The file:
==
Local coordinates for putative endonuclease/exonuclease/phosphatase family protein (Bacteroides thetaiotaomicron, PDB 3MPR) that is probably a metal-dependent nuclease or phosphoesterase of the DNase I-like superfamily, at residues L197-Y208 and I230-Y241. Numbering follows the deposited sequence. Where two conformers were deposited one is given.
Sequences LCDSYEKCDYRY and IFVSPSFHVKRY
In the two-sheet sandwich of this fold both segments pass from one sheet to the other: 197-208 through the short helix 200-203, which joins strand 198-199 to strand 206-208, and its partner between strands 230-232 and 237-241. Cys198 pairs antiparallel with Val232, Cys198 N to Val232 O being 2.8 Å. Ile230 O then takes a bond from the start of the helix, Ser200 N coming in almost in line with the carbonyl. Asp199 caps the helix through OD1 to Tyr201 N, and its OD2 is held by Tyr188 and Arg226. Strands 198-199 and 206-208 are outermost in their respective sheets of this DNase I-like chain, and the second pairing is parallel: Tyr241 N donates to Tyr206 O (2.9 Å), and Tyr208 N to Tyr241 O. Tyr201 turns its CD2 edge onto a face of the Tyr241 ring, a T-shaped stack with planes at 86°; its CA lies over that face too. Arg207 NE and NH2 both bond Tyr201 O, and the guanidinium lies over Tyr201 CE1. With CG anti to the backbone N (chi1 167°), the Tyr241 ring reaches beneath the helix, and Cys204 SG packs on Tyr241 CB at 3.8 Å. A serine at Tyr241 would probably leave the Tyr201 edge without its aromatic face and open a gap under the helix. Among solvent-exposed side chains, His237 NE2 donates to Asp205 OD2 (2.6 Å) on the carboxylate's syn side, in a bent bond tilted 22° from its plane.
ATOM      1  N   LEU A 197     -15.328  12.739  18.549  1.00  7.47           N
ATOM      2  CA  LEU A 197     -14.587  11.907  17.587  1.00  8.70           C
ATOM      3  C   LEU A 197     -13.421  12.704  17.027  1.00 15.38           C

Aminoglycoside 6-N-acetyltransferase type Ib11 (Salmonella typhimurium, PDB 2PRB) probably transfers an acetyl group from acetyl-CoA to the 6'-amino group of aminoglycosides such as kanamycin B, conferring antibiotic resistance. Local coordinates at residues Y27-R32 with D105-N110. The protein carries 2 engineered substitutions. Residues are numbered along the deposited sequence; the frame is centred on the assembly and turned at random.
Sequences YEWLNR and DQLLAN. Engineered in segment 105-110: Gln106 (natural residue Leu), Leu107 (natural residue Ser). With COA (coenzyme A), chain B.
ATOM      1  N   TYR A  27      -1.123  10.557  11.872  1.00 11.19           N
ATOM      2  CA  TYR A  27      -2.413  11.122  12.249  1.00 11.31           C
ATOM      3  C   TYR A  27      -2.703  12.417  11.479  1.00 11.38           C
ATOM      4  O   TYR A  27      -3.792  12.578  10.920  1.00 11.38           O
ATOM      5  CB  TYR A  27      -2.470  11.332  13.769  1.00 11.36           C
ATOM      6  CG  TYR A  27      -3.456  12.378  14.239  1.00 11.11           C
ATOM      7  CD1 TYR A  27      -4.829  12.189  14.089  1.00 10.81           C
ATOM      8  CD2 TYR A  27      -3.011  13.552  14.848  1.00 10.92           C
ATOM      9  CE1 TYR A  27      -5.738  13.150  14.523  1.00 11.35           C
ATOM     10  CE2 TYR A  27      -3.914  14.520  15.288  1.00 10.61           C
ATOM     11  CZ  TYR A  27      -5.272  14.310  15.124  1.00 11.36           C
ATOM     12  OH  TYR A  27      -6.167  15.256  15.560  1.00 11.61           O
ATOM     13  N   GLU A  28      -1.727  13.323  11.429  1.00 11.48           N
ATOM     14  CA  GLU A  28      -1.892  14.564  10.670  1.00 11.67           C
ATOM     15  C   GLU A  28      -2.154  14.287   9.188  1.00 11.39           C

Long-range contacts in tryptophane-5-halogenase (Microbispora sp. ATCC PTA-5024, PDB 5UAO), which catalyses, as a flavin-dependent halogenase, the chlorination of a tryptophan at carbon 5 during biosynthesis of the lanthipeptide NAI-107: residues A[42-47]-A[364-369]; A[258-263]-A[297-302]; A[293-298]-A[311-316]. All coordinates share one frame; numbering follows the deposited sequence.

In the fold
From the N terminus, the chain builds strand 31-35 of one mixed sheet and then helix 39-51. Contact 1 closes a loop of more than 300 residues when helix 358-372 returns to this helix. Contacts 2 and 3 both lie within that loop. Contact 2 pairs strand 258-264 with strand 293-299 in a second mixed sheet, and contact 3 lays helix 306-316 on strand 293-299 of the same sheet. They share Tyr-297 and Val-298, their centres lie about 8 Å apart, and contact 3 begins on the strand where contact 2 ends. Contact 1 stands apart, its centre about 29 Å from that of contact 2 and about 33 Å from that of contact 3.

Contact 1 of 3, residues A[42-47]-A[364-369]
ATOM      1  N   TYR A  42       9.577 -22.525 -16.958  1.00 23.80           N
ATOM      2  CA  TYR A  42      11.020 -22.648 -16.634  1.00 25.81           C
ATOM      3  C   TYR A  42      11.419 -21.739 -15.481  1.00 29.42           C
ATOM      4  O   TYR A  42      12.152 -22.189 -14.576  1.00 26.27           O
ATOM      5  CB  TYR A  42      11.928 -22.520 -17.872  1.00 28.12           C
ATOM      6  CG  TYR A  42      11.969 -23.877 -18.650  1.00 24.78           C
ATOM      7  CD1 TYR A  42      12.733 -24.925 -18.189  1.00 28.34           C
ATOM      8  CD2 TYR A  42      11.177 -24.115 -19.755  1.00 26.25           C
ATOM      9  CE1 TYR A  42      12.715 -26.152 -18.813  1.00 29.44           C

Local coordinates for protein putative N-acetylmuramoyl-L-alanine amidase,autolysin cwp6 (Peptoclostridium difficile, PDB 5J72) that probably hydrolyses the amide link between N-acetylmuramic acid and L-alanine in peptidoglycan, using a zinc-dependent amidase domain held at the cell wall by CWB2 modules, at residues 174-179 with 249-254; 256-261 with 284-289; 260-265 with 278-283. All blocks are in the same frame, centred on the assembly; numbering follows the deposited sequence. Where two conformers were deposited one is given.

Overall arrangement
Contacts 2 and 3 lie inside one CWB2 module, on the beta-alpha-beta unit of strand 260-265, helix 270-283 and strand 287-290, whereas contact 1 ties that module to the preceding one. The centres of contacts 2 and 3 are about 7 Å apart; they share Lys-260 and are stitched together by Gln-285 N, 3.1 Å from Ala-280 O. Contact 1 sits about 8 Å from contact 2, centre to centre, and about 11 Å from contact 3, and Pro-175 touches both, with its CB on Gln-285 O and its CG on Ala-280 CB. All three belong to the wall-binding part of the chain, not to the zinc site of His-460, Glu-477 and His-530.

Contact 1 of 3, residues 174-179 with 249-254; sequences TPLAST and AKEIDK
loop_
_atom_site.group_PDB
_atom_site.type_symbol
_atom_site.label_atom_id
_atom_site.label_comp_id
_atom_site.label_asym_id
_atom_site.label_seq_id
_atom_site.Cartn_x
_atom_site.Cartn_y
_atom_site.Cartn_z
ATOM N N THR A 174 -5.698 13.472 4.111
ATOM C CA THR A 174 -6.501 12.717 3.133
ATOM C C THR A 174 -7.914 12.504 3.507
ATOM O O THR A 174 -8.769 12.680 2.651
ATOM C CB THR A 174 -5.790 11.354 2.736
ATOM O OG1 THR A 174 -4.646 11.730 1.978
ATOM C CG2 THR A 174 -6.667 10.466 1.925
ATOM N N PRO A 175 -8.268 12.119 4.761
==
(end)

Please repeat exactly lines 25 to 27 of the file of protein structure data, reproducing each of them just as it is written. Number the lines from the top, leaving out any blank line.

In the fold
From the N terminus, the chain builds strand 31-35 of one mixed sheet and then helix 39-51. Contact 1 closes a loop of more than 300 residues when helix 358-372 returns to this helix. Contacts 2 and 3 both lie within that loop. Contact 2 pairs strand 258-264 with strand 293-299 in a second mixed sheet, and contact 3 lays helix 306-316 on strand 293-299 of the same sheet. They share Tyr-297 and Val-298, their centres lie about 8 Å apart, and contact 3 begins on the strand where contact 2 ends. Contact 1 stands apart, its centre about 29 Å from that of contact 2 and about 33 Å from that of contact 3.

Contact 1 of 3, residues A[42-47]-A[364-369]